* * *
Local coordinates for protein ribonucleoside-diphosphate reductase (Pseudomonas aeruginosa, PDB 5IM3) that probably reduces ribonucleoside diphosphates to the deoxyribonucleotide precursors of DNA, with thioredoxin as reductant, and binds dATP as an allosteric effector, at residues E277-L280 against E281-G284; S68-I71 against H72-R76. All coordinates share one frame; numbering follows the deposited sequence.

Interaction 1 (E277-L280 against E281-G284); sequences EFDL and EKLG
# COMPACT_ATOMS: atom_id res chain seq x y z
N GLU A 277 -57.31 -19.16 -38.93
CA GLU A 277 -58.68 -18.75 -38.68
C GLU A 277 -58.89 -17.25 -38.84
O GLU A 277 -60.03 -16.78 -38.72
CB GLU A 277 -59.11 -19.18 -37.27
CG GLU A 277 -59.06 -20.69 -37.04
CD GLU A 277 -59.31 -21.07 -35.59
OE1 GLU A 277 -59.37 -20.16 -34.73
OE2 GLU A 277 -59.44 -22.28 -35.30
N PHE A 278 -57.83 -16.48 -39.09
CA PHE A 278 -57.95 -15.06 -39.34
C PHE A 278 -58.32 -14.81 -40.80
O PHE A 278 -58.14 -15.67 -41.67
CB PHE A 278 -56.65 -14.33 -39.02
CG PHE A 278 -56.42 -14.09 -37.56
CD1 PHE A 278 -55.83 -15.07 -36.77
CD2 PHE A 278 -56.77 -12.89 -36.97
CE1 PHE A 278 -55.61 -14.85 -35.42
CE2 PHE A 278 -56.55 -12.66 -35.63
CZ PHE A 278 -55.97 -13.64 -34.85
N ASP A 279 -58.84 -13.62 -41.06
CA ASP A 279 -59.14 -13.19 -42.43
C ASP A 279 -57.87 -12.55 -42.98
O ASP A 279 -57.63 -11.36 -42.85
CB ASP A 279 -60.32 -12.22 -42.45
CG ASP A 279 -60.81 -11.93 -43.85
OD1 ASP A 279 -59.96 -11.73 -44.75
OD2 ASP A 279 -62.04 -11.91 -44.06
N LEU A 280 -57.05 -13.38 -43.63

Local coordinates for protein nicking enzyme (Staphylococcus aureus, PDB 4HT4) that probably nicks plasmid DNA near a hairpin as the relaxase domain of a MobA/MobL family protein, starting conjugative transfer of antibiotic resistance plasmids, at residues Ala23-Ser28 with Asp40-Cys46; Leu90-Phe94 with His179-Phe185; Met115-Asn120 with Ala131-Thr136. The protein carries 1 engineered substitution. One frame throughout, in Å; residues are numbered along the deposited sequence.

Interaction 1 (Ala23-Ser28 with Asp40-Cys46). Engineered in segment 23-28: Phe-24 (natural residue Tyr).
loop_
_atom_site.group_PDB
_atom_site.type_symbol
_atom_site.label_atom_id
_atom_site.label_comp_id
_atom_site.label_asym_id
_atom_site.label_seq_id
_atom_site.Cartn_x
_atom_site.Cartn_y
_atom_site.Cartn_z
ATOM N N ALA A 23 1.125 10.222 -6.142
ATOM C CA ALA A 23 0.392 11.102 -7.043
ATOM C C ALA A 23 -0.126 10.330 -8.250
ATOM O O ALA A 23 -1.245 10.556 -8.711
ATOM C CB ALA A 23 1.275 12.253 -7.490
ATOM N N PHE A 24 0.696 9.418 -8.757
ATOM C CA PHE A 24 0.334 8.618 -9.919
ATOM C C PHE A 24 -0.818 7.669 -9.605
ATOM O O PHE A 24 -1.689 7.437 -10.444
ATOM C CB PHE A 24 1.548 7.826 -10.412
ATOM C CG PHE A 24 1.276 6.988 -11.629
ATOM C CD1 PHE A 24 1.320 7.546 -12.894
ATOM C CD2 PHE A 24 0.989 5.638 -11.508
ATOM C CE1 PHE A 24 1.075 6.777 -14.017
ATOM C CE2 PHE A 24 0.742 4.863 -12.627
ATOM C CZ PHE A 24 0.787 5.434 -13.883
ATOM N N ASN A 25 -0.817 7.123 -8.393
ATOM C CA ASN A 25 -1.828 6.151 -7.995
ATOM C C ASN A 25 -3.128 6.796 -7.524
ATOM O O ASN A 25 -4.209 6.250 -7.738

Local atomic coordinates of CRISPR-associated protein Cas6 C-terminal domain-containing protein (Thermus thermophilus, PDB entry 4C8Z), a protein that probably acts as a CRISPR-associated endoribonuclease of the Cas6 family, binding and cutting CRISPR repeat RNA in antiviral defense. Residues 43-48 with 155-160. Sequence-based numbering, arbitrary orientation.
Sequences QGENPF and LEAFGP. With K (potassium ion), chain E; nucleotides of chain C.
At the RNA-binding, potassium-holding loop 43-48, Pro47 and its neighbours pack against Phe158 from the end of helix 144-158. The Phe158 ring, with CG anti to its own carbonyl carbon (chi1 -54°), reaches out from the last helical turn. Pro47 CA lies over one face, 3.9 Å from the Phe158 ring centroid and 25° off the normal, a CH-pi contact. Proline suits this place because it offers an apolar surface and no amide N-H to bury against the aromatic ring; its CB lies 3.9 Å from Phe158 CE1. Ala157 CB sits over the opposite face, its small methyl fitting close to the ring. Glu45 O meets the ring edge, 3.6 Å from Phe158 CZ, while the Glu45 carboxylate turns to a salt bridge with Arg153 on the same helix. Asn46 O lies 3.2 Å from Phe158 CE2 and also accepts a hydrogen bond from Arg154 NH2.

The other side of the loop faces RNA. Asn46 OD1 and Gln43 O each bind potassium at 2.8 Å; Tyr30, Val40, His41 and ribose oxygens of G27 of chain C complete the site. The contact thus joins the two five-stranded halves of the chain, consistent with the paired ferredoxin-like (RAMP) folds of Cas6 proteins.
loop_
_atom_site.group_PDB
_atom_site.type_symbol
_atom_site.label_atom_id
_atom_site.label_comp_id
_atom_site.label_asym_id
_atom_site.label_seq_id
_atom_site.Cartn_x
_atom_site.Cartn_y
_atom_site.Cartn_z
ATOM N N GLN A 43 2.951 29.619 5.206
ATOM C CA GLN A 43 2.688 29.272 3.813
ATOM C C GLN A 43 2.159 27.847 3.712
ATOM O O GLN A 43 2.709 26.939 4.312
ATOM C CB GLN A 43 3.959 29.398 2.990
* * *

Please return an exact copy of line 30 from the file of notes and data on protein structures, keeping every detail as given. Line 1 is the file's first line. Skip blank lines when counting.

OD1 ASP A 279 -59.96 -11.73 -44.75